Finding new and interesting things to say about this team is becoming a real chore.
Following their epic but somewhat predictable collapse against the Warriors, this Raptors team is teetering on the edge. There is a sense that change is inevitable and on the way, but nothing is likely to happen until at least Dec. 15, when players signed over the summer will become trade-eligible.
Between now and then is nothing but a barren wasteland. Sure, there are games to be played, previews and recaps to be written, but it all seems a bit insignificant with the threat of a complete roster overhaul looming. Still, there is a game tonight so let's break it down with three important/relevant questions.
How long will the Tyler Hansbrough experiment last?
Hansbrough has started the last two games, both losses. That's not on him, of course, but it's fair to wonder how much longer Dwane Casey will go with Psycho T in the starting five. Amir Johnson played more minutes than Hansbrough against the Warriors and had his best game of the season (16 points, 10 rebounds).
This move never made a ton of sense to me in the first place. We have several years of data, along with two eyeballs, that agree on one thing: Amir Johnson is a much better player than Tyler Hansbrough. If Casey intended to send Johnson a message by demoting him, that's one thing. If he honestly thinks starting Hansbrough will help the team win basketball games, then he's sabotaging the team's chances to win. Not that there's anything wrong with that (Copyright: Seinfeld).
Johnson should be back in the starting lineup soon, but Casey has never been one to make quick decisions. I expect Hansbrough could be starting for at least a few more games.
What to do with DeMar DeRozan?
This doesn't relate specifically to tonight's game, but bear with me. I think this is the biggest question facing Ujiri as he gets set to jump into the trade market. DeRozan is a relatively young player who could draw interest on the open market, yet his youth is a problem as well: What good is a tank job if you're trading away your best young assets in the hopes of then acquiring better young assets through the draft? It's a tricky balancing act and it will be fascinating to see if Ujiri decides to make DeRozan available.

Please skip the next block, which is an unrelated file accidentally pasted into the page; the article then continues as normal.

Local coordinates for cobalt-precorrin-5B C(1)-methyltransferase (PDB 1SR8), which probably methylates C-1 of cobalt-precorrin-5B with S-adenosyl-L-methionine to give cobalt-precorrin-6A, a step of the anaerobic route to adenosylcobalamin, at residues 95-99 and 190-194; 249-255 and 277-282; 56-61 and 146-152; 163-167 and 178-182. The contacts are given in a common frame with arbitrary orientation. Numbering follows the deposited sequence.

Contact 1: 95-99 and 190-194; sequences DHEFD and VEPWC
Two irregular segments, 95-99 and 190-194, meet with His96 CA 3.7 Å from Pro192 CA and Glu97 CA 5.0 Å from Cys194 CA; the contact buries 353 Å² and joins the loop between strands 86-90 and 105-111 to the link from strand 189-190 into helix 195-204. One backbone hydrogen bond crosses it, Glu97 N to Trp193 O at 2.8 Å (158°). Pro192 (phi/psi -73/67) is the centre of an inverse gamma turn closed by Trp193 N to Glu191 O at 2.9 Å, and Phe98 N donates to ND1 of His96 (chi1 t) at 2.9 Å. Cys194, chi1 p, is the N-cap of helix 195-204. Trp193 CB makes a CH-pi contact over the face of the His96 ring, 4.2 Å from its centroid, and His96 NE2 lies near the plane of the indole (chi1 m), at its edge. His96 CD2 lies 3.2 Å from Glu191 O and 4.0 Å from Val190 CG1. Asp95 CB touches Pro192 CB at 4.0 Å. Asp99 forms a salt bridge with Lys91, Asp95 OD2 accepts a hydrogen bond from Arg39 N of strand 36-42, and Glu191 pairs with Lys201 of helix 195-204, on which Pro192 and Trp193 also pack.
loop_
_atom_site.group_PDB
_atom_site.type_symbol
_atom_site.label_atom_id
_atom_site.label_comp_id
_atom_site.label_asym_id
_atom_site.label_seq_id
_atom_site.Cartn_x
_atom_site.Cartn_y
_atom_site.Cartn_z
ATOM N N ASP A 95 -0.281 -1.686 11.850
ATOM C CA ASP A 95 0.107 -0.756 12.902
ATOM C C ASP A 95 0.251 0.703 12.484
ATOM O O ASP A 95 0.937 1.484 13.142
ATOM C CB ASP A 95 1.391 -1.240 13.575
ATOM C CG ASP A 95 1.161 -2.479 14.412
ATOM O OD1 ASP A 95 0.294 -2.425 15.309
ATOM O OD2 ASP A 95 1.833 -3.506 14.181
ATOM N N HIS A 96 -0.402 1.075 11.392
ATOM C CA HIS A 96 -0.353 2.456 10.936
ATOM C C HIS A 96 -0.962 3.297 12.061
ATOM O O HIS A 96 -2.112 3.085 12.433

His contract isn't great, but it's not terrible, and there are surely lots of teams who would like to have a young, athletic swingman who works hard and can score from almost anywhere on the court. I imagine Ujiri will try to move Lowry and Gay first, but the question is this: Would moving DeRozan help or hinder the team's long-term development? The answer depends almost entirely on what the team would get back in any potential trade.
How 'bout them Suns?
Widely expected to be one of the worst teams in the league, the Suns are hovering around .500 in the brutal Western Conference thanks to the devastating backcourt tandem of Goran Dragic and Eric Bledsoe. They are in the middle of the pack in both offensive and defensive efficiency even after trading away their starting center in Marcin Gortat.
But wait, it gets better.
They could have as many as four first round picks in the 2014 draft and will have plenty of cap space in the offseason, even factoring in a max-level deal for Bledsoe that could start at about $14.5 million. It's an embarrassment of riches that should make every Raptors fan feel sad that Toronto has almost nothing in comparison.
Phoenix general manager Ryan McDonough and rookie head coach Jeff Hornacek both deserve major credit for putting together a roster that is flexible, sustainable and loaded with potential. Their asset management has been brilliant. Don't think so? Never forget that they got Bledsoe for Jared Dudley. That's the exact opposite of almost any Raptors trade.
Overall, the Suns have transitioned beautifully from the Nash-D'Antoni era and seem poised to return to the playoffs sooner rather than later. The Suns' brilliance should be especially painful to Raptors fans who have suffered through years of mediocrity and listless management.
If they can do it, why can't we? Let's make that this year's motto. There's not much else to do, anyways.